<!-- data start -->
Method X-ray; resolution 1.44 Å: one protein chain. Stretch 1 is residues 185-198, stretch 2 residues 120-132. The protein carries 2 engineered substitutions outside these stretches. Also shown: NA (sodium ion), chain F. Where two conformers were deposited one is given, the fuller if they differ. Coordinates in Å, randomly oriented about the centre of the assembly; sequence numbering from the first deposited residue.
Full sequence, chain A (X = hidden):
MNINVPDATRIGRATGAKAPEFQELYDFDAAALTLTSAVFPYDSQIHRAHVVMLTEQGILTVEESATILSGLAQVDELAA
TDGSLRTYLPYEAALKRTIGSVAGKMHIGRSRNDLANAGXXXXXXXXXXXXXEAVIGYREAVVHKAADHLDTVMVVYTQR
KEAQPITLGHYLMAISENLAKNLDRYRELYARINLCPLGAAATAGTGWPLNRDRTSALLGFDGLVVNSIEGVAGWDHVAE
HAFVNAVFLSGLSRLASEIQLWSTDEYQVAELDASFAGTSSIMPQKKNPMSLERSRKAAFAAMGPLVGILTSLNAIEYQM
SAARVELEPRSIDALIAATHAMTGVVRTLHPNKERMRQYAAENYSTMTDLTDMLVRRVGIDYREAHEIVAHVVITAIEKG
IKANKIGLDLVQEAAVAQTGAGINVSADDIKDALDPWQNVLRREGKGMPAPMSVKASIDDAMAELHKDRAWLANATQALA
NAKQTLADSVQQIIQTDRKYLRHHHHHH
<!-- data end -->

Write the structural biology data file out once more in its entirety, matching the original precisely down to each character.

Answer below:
Method X-ray; resolution 1.44 Å: one protein chain. Stretch 1 is residues 185-198, stretch 2 residues 120-132. The protein carries 2 engineered substitutions outside these stretches. Also shown: NA (sodium ion), chain F. Where two conformers were deposited one is given, the fuller if they differ. Coordinates in Å, randomly oriented about the centre of the assembly; sequence numbering from the first deposited residue.
Full sequence, chain A (X = hidden):
MNINVPDATRIGRATGAKAPEFQELYDFDAAALTLTSAVFPYDSQIHRAHVVMLTEQGILTVEESATILSGLAQVDELAA
TDGSLRTYLPYEAALKRTIGSVAGKMHIGRSRNDLANAGXXXXXXXXXXXXXEAVIGYREAVVHKAADHLDTVMVVYTQR
KEAQPITLGHYLMAISENLAKNLDRYRELYARINLCPLGAAATAGTGWPLNRDRTSALLGFDGLVVNSIEGVAGWDHVAE
HAFVNAVFLSGLSRLASEIQLWSTDEYQVAELDASFAGTSSIMPQKKNPMSLERSRKAAFAAMGPLVGILTSLNAIEYQM
SAARVELEPRSIDALIAATHAMTGVVRTLHPNKERMRQYAAENYSTMTDLTDMLVRRVGIDYREAHEIVAHVVITAIEKG
IKANKIGLDLVQEAAVAQTGAGINVSADDIKDALDPWQNVLRREGKGMPAPMSVKASIDDAMAELHKDRAWLANATQALA
NAKQTLADSVQQIIQTDRKYLRHHHHHH